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Where do I get the Downgrade to XP Pro

We recently purchased a laptop which came with Vista Home. We need to downgrade to Windows XP Pro. Where do we get the manufactures downgrade?

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  • Tim McClean Jun 24, 2008

    Is it best to contact the computer manufacturer to get a replacement OS and CD's?

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Hi,
Download boot disc XP and just do format particion.
It's cant be downgrade because they use different kernel.
good luck.

Posted on Jun 24, 2008

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Generally manufacture dont support downgrade, before downgrading please check for drivers for xp in manufacture website

Posted on Jun 24, 2008

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Toshiba laptop satellite a25-s2792 downgrade vista to xp sp3


Ever thought of upgrading to Windows 7?

Nevertheless, make sure to backup all your important data.

See instructions as per link How To Downgrade From Windows 7 To XP Step by Step

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Windows 7 downgrade to windows xp


You need to purchase a new XP professional copy of the software from Sony.

Here is the details on how to download from a Vista system to XP.

You should follow the same route

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Downgrade to XP


Looks like they do not have very many drivers listed for XP on their site, but all of them (obviously) for Vista. I would recommend you not downgrade to XP with that particular laptop. Sorry!

Apr 16, 2009 | Microsoft Windows Vista Ultimate Edition

1 Answer

Downgrade vista home basic to windows xp Pro.


Look up your laptop on HPs website. Confirm that there are XP drivers for your laptop before doing this. It is POSSIBLE to downgrade, but prepare to become one with Google. If HP has no XP drivers, then youll have to manually search for the drivers. If you have to go hunting, use a program called Everest to identify your hardware. In some cases the Vista driver will work for XP (you may have to force install). Good luck.

Mar 26, 2009 | HP Computers & Internet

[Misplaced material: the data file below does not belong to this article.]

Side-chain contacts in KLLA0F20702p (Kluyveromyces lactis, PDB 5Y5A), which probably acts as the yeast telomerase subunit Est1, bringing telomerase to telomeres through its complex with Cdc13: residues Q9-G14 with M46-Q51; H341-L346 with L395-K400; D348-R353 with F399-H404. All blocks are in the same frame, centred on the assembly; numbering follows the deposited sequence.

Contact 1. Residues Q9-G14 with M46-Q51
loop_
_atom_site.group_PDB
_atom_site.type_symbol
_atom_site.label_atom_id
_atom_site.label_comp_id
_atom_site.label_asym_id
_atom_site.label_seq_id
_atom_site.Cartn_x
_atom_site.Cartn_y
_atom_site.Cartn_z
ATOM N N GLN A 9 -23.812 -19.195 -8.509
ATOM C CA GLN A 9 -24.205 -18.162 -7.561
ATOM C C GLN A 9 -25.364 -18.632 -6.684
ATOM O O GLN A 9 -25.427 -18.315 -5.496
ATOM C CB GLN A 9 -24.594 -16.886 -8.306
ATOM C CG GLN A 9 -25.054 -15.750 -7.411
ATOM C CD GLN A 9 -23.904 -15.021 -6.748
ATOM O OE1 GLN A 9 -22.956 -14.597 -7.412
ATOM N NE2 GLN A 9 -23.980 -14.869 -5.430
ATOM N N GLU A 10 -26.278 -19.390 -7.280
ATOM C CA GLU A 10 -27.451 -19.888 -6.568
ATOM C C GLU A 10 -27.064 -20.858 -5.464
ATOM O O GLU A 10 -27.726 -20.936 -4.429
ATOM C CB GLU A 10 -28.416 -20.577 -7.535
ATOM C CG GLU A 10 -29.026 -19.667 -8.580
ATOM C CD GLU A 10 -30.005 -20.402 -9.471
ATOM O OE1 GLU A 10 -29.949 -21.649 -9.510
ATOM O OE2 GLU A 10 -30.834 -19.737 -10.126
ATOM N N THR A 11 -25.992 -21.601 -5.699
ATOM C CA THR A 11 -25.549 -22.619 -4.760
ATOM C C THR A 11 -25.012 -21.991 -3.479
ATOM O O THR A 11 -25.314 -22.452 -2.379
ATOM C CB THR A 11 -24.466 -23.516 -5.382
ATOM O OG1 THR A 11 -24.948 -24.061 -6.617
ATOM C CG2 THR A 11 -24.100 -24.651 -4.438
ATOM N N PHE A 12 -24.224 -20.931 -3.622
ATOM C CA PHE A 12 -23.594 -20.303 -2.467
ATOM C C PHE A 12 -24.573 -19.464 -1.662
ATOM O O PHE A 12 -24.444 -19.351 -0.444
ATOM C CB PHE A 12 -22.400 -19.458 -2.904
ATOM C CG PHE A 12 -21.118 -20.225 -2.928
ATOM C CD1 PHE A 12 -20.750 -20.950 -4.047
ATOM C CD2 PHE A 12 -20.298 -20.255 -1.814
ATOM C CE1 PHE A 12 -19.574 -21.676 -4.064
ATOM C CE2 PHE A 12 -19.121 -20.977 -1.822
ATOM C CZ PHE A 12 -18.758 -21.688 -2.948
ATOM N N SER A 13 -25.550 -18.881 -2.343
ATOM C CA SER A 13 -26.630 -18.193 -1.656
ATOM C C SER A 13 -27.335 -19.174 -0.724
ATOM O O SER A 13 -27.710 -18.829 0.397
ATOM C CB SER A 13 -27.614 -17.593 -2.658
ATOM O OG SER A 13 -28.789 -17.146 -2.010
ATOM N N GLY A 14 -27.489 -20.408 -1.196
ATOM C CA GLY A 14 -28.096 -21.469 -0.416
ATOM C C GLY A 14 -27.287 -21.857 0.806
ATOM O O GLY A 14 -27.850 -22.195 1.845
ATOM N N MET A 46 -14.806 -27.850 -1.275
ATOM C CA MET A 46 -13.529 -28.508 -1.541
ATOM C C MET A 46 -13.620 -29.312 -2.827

1 Answer

Downgrading vista to xp


Now you need to find a Windows XP install disk that can match the licence number printed on the sticker at the back of the laptop and reinstall XP using your serial key.
You will have to download and install also the XP drivers, you find them on manufacturer website.

See links below on reinstalling XP on a Vista system:

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downgrading from vista to xp

Feb 18, 2009 | Microsoft Computers & Internet

1 Answer

Xp Drivers needed for Satellite U400-138 to downgrade from Vista Home premium


Yes you can downgrade it to windows xp. go to toshiba website www.toshiba.com and from there you can download the drivers for Windows XP. befor installing Windows XP please download the Network driver and save it on a CD or any other driver. Then install Windows XP. Install the network drivers, connect to the internet and install the other drivers required.

Thanks

Oct 24, 2008 | Computers & Internet

2 Answers

Downgrade vista to XP


If your laptop is under warranty try calling the support number. They may provide you with a recovery CD that has XP, or have you send it in to be reformatted with XP. If you have a friend with a full version of XP, you could ask to barrow it. Then enter the serial number from the Microsoft sticker on your PC. You will have to call Microsoft's 1800 number to verify and just tell them your downgrading to a previous version. Otherwise there is no legal way to put XP on your machine that I can tell you.

Oct 02, 2008 | Acer Aspire 5315 Notebook

1 Answer

How do i downgrade vista bussines to xp if i only have the recovery cds


You need To purchase a windows XP setup install disk and serial, and boot from CD, performing a new windows installation.

Then you download drivers from Dell website.

Post the exact model for your laptop

Sep 22, 2008 | Dell Inspiron 1501 Notebook

3 Answers

WIndows Vista to XP Pro


Owners of the OEM editions of Vista Business and Vista Ultimate can downgrade to Windows XP Professional, including Tablet PC Edition and x64 Edition. Only the OEM editions qualify for a downgrade, so if you purchased a new PC with either Business or Ultimate preinstalled, you're in like Flynn.

Those who aren't: All users of Vista Home Basic and Vista Home Premium, and anyone who upgraded to Vista using a retail edition of any of the operating system's SKUs. You are, as they say, SOL.

How do I downgrade? Install a copy of Windows XP Professional with the product key that came with the copy, and then when you hit the activation screen -- which is near the end of the installation process -- select the activate by phone option rather than the online method. You'll likely end up talking with a live rep; tell him that you're downgrading from Vista to XP, and give him the Vista product key. The rep is supposed to walk you through the rest.

Where do I get the XP install disc? Until this summer, Microsoft put the responsibility on the end users' shoulders. For example, in this Vista downgrade rights document (download PDF) targeting resellers, the company said "media is provided by the customer."